Native & White Americans

Jews and Christians

East & West Austin

An excerpt from : O’Dell, Bob, Five Years with Orthodox Jews, (Jerusalem, Israel: Root Source Press, 2020), 290-291.


In 1975, eight years before I first set foot in Austin, a debate raged in the city council about renaming one of the larger streets, 19th Street, after civil rights leader Rev. Martin Luther King Jr. who was assassinated in 1968. 19th Street ran east-west from the University and the prosperous white side of town, into the heart of east Austin, the predominantly black part of town.

When a group of young black students in east Austin approached the city council with the idea to rename 19th Street to honor the black hero of the civil rights movement, the council approved the change. But quickly the downtown businessmen heard about it, and resisted. The strongest pushback was from business owners on the western portion of 19th Street, saying that it would be costly to their businesses, and problematic. It was then discovered that renaming a major street that crosses over an interstate highway would require replacing a number of exit signs, and would cost the city $55,000. In an effort to compromise, the idea was proposed by the city council to rename 19th Street after Martin Luther King Jr., but only the eastern stretch of the road, the part that traversed the black part of town.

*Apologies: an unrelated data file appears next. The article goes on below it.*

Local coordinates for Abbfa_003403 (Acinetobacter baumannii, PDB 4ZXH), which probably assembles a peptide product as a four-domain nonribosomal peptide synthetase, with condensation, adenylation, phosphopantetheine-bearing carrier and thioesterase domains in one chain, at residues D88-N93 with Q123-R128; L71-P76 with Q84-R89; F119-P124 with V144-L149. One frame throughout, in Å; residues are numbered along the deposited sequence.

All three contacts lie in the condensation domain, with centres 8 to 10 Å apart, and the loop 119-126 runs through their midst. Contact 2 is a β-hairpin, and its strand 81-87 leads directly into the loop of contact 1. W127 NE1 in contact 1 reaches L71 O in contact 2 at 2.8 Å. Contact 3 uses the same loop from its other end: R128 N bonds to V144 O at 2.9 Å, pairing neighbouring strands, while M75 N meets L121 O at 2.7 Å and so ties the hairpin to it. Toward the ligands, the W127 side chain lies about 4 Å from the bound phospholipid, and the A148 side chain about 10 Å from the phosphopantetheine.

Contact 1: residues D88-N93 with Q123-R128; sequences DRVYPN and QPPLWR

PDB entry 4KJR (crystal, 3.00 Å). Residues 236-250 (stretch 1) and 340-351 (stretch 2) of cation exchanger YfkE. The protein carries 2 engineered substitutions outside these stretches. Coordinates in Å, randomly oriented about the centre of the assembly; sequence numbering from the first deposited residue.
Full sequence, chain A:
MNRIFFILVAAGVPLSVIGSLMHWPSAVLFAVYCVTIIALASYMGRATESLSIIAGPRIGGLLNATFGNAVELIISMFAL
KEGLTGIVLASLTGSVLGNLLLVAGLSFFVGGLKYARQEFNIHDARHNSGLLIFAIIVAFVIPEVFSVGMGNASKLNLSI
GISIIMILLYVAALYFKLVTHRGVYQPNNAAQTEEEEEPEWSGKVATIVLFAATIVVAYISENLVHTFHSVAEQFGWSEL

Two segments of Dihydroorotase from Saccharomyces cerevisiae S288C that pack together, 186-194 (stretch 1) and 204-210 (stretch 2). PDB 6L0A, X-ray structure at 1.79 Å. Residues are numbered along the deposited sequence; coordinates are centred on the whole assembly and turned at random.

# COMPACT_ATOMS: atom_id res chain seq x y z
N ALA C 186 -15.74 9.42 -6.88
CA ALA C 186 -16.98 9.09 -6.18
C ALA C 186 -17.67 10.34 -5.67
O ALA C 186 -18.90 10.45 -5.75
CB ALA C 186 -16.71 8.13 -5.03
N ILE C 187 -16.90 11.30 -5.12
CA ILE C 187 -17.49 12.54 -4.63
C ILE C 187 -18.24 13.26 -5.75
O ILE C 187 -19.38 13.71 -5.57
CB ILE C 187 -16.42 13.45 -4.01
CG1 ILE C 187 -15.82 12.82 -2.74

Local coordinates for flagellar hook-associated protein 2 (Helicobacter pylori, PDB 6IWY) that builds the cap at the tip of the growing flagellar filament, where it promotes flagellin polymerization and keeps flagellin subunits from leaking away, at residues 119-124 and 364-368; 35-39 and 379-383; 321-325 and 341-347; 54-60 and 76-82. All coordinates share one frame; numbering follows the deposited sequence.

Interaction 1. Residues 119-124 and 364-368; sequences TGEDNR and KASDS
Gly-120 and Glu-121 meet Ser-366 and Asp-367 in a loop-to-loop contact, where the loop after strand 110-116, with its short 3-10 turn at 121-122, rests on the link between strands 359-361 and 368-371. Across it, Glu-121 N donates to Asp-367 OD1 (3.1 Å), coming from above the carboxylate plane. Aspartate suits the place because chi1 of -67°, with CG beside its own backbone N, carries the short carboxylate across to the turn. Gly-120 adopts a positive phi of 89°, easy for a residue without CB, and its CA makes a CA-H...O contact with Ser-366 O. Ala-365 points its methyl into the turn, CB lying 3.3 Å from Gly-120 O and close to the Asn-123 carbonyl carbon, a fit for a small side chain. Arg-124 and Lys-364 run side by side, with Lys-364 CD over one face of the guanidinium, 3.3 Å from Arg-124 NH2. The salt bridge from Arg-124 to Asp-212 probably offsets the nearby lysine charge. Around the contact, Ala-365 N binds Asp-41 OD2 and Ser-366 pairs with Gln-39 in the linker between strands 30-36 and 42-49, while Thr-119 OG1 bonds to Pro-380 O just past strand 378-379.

The original idea of the black students was now scrapped. The city council voted to start the discussion over from the beginning, at a future date, and to investigate new street-naming options that would not incur any unplanned expense. Upon concluding this vote, a man in the audience raised his hand. The former pastor and president-emeritus of the historically black Huston-Tillotson College in east Austin, J.J. Seabrook, raised his hand to speak. J.J. Seabrook had been advising the black students for months, mostly behind-the-scenes.

While the allotted time for public comment was over, knowing who had just raised his hand, the mayor moved to permit him to speak. All eyes, including those of the all-white city council, watched as he walked towards the podium, disgusted to say the least. There he spoke, and made an impassioned plea for the council to favorably reconsider the original proposal of the young black college students, reminding them they had previously approved it! With passion and force of speech, the usually quiet man declared that the proposal of the black students was the only right proposal. He also reminded them that renaming 19th Street only in east Austin would go against everything Martin Luther King Jr. believed in: unity, and the bringing together of people regardless of the color of their skin. While speaking, and before he could take his first steps back to his seat, he faltered and fell. Many people rushed forward. One council member broke with the cultural norms of that period: a white woman gave a black man mouth-to-mouth resuscitation. An ambulance quickly arrived, but J.J. Seabrook would be pronounced dead upon arrival at the nearby hospital. At age 76, J.J. Seabrook had died from a massive heart attack.

The council meeting was immediately adjourned on that day, May 1st 1975. But upon its next convening, 19th Street would be quickly renamed Martin Luther King Jr. Boulevard — over its entire span across the city.